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Shabbat Parashat Tzav 5773

Parashat Hashavua: Shabbat Hagadol - Derasha from 1940

Harav Shaul Yisraeli based on Siach Shaul, pp. 315-317

There are two versions to the portion of the Seder that discusses the “bread of affliction”: “This is the bread ..”; “Like this bread …”. When Bnei Yisrael are in a time of tranquility, it is appropriate to say: “Like …,” as it serves as a reminder of what once was. In difficult times, that bread represents our present state. If we are to consider our present state, it is a wonder that we can celebrate a holiday of freedom, but we cannot push it off to some other time. The answer to our feeling is Shabbat Hagadol.

It is not just that historical Shabbat before liberation that was great, for the greatness of Shabbat is not mainly what is clear but what is hidden. All of the Shabbat experiences that our nation had came together and were a “great Shabbat”; they ensured the liberation, making the people fit for that greatness. “They possessed scrolls from their forefathers, which they would enjoy from Shabbat to Shabbat, when they rested, saying that Hashem would liberate them” (Shemot Rabba 5:18).

What is the secret of a nation that powers try to enslave and destroy with all sorts of clever plans and to erase hope of freedom, but do not succeed? It is Shabbat. The gray weekdays may be days of suffering and low spirits. Shabbat, though, is a day of rest and light, not only of the candles but of the spirit. The light reminds the people of the words of their parents from their childhood and the bright past when the forefathers lived in their homeland; these give hope for a brighter future. It brightens the spirits and raises the stooped backs, as people hold on to faith in the future liberation. A father tells his son and a mother whispers to her daughter: “He will certainly redeem.”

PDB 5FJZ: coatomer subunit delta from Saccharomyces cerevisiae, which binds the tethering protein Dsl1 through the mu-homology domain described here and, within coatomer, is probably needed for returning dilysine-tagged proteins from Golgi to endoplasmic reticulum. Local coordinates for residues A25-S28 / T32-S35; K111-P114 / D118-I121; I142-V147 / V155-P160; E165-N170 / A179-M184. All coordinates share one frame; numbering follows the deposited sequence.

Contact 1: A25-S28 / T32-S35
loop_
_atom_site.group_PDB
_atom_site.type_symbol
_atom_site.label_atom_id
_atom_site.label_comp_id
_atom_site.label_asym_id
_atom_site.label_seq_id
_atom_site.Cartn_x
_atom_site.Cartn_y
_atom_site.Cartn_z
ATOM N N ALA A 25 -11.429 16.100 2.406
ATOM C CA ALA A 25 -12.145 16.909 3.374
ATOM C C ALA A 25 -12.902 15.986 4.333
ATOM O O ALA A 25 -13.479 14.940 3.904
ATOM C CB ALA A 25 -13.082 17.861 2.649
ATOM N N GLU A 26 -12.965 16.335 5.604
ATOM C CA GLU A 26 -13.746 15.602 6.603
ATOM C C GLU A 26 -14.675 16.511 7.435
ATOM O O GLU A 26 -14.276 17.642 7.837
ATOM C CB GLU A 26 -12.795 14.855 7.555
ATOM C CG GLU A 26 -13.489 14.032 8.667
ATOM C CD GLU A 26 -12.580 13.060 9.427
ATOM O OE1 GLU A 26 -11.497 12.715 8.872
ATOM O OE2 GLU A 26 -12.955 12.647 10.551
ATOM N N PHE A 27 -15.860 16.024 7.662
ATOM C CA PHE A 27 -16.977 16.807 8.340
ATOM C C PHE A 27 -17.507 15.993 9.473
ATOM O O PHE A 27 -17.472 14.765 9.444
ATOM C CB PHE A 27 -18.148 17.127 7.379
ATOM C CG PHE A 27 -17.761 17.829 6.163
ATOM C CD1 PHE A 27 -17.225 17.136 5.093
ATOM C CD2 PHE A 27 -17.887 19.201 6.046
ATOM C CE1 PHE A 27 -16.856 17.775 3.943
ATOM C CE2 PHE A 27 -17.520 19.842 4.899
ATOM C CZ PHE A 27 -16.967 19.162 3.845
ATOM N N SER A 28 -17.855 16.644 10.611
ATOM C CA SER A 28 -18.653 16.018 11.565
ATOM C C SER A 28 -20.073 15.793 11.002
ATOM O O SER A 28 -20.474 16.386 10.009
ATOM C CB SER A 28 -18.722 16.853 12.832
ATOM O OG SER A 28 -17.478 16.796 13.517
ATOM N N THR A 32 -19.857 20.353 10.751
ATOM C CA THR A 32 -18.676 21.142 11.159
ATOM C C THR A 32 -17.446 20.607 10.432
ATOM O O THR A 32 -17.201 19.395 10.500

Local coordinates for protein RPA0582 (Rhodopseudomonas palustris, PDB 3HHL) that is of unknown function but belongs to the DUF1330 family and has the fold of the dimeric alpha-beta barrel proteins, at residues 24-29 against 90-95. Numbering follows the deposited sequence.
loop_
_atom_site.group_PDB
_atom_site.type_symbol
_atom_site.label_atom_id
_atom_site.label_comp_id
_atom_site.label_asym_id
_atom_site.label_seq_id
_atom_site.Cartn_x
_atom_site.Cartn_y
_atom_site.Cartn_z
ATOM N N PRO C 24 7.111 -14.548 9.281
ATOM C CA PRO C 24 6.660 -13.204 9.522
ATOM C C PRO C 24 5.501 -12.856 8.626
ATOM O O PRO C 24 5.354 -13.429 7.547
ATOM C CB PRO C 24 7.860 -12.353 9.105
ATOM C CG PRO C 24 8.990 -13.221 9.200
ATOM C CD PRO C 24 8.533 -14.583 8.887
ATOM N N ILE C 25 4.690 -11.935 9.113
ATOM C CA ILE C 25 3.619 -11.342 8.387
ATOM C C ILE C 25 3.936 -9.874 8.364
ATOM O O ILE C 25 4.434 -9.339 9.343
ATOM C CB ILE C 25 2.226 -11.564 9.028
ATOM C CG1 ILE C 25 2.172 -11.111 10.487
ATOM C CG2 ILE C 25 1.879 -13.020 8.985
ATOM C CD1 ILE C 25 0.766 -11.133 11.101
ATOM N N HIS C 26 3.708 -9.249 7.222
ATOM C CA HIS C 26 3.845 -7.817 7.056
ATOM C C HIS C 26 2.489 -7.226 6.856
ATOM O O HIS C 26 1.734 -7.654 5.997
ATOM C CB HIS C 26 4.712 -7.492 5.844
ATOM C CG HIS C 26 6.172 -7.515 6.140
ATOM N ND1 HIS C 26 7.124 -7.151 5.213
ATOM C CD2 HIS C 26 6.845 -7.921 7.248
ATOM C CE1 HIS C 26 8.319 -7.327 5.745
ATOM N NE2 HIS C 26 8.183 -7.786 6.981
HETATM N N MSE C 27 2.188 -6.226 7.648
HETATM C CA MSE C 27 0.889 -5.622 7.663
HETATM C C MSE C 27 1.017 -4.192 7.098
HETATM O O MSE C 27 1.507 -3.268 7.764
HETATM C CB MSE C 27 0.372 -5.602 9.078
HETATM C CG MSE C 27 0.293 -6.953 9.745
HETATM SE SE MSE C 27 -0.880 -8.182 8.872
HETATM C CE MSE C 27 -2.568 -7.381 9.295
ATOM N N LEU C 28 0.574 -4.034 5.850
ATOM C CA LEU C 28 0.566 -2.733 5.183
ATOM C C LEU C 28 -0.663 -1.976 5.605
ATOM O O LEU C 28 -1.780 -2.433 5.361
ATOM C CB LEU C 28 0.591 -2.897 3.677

If during the week, “These are idol worshippers and those are idol worshippers” (see Shemot Rabba 21:7), “Whoever observes Shabbat properly, even if he worships idols like the generation of Enosh, he will be forgiven” (Shabbat 118b). Shabbat contains a wonderful power that can destroy idol worship, for belief in the Creator of All gives light to the depths of the spirit, which can help it climb out of its deterioration. While the Egyptians physically enslaved and tortured, the purity of the heart was the possession of those oppressed. There is no need to be jealous of the oppressor but to have a feeling of disdain and lack of regard for him.

Shabbat gave the power to the spirit to oppose the idol worship of Pharaoh: “The Nile is mine and I made myself” (Yechezkel 29:3). The bravery of the specific Shabbat Hagadol, where the Israelites took sheep, one of the idols of Egypt, and prepared to slaughter them, was able to make us fit for the liberation. It was all the previous Shabbatot that made this attitude possible and prepared the people to “smash the idols.”

If we will merit to soon see a nation of freed people marching vigorously toward a glowing future, it is due to the historical Shabbat Hagadol and the greatness of Shabbat, in general. This is what slaughtered the Egyptian idols and gave the people the standing they needed, and this is the proper preparation for Pesach.
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